Austin tennis coach wins gold medal after lung transplant
DALLAS – Sept. 26, 2019 – Texas high school teacher and tennis coach Genie Kilpatrick had been competitive and athletic all her life. Suddenly – at age 48 – life served up something unexpected. Out of breath and exhausted, she was shocked when her doctor wouldn’t let her leave his office without an oxygen tank.
“It was a dormant disease. I had no idea there was anything wrong with my lungs until I was out of breath on the treadmill and my heart rate was way above normal,” Mrs. Kilpatrick said.
She was diagnosed with pulmonary hypertension and managed her disease with medications and breathing treatments. Tennis, running, jogging and biking were off the table, so she set a goal of walking 5 miles a day.
“All the things that I loved were gone. I tried to look at the positive side. I was thankful I could still walk for exercise and I could still teach,” she remembered.
Four years later when Mrs. Kilpatrick’s condition worsened, she learned her pulmonary hypertension was caused by a rare lung disease called pulmonary capillary hemangiomatosis or PCH, which affects the blood vessels of the lungs and makes breathing difficult.
“This lung disease is a condition that puts a lot of strain on the right side of the heart, and then the heart starts failing,” said Dr. Fernando Torres, Professor of Internal Medicine, Medical Director of Lung Transplantation, and Director of the Pulmonary Hypertension Program at UT Southwestern Medical Center in Dallas. “Imagine you’re drinking a Coke with a regular straw. With just a little pressure, a lot of Coke comes into your mouth. If you try to drink with a coffee straw instead, you have to apply a lot of pressure with very little result. The same thing happens with the heart. Over time, the heart cannot keep up.”
It was time to consider transplantation. The Mayo Clinic, where she had been seeking treatment, knew Dr. Torres and his experienced team at UT Southwestern and recommended them for the double lung transplant.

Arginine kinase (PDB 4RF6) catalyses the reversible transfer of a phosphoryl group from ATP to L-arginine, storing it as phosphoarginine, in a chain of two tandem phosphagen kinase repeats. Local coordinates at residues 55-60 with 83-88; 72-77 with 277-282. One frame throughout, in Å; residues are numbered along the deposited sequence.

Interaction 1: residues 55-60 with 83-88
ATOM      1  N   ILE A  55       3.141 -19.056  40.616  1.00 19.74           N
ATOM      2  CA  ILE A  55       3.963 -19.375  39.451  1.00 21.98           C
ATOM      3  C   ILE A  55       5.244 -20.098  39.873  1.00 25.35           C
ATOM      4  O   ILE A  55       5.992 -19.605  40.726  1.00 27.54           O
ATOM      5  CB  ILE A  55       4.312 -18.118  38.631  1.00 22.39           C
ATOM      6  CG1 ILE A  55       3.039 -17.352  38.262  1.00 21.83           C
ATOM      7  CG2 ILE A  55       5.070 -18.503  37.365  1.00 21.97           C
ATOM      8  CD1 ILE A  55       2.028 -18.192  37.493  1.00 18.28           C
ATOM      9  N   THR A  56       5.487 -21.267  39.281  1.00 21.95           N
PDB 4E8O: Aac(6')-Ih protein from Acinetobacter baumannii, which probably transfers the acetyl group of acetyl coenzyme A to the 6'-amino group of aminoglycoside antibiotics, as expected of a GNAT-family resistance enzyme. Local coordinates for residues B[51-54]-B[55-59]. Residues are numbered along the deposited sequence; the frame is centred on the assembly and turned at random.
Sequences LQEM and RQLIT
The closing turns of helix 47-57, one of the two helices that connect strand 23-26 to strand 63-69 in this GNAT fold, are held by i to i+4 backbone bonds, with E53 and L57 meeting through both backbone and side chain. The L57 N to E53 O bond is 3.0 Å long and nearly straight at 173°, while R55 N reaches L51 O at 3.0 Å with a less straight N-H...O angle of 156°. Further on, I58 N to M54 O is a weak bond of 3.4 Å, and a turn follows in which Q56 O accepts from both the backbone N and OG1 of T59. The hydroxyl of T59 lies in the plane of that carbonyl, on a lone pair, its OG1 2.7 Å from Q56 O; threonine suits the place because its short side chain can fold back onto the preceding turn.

As one of the top transplantation centers in the U.S., UT Southwestern has performed more than 750 lung transplants. However, this was only the second time the team transplanted a patient who was suffering from PCH since it is exceedingly rare.
Mrs. Kilpatrick had total confidence in her medical team at UT Southwestern. While on the waitlist for her new lungs, she read about the World Transplant Games and aspired to compete in them. In 2017, she got her first wish and received a new pair of lungs.
“I’m so grateful I got this second chance. I’m only alive because of the selflessness of the organ donor,” she said. She now works to spread awareness of the lifesaving importance of organ donation. According to the United Network for Organ Sharing (UNOS), more than 112,000 people in the U.S. are currently on the waitlist for a transplant. The most common type of transplant is kidney, followed by liver, heart, and lung.
In August 2019, Mrs. Kilpatrick finally got her shot at gold. Competing in the World Transplant Games in Newcastle, England, as part of Team USA was a thrill and a victory, in more ways than one. She won a gold medal in women’s tennis – and she won back what she loved doing most.
Now retired from teaching and coaching, Mrs. Kilpatrick enjoys traveling and helping her wife of 17 years, Sheri, run her tennis products company. She plans to continue competing at the World Transplant Games, already on her calendar for 2021 in Houston.
In addition to the main location in Dallas, UT Southwestern has satellite lung transplantation clinics in Tyler, Lubbock, Amarillo, Midland, and El Paso, Texas.
About UT Southwestern Medical Center
UT Southwestern, one of the premier academic medical centers in the nation, integrates pioneering biomedical research with exceptional clinical care and education. The institution’s faculty has received six Nobel Prizes, and includes 22 members of the National Academy of Sciences, 17 members of the National Academy of Medicine, and 15 Howard Hughes Medical Institute Investigators. The full-time faculty of more than 2,500 is responsible for groundbreaking medical advances and is committed to translating science-driven research quickly to new clinical treatments. UT Southwestern physicians provide care in about 80 specialties to more than 105,000 hospitalized patients, nearly 370,000 emergency room cases, and oversee approximately 3 million outpatient visits a year.